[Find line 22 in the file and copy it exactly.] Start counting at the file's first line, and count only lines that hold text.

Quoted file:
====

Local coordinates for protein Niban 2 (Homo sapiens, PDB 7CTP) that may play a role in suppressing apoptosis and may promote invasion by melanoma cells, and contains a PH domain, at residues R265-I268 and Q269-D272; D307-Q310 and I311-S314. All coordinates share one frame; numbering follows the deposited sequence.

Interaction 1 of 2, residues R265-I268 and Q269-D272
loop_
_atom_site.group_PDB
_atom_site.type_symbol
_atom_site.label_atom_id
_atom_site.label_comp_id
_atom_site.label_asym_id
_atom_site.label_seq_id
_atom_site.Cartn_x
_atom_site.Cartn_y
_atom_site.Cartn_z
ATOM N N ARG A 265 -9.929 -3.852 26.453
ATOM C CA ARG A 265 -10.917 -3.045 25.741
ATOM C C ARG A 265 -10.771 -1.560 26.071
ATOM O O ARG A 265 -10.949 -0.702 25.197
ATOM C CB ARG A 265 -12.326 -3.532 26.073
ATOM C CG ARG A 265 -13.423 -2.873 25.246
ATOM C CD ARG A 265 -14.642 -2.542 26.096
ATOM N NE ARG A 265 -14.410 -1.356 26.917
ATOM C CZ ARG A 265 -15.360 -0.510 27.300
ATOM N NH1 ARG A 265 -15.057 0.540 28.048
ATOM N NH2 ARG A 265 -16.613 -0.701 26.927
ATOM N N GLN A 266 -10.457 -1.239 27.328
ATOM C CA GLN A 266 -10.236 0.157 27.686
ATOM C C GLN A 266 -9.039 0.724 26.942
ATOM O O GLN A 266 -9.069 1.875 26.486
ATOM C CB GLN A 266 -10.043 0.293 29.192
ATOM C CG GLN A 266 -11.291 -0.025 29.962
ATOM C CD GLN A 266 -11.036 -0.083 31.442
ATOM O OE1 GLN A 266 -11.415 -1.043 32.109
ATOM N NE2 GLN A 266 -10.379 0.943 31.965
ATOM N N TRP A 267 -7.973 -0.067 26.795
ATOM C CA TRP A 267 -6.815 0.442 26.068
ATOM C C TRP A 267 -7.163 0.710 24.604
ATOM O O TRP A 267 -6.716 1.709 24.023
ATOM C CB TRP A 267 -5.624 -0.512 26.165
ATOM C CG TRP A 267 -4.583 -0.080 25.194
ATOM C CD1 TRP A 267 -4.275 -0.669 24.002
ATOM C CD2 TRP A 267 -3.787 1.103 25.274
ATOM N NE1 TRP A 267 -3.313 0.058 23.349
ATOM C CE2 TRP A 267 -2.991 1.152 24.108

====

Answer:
ATOM N NH1 ARG A 265 -15.057 0.540 28.048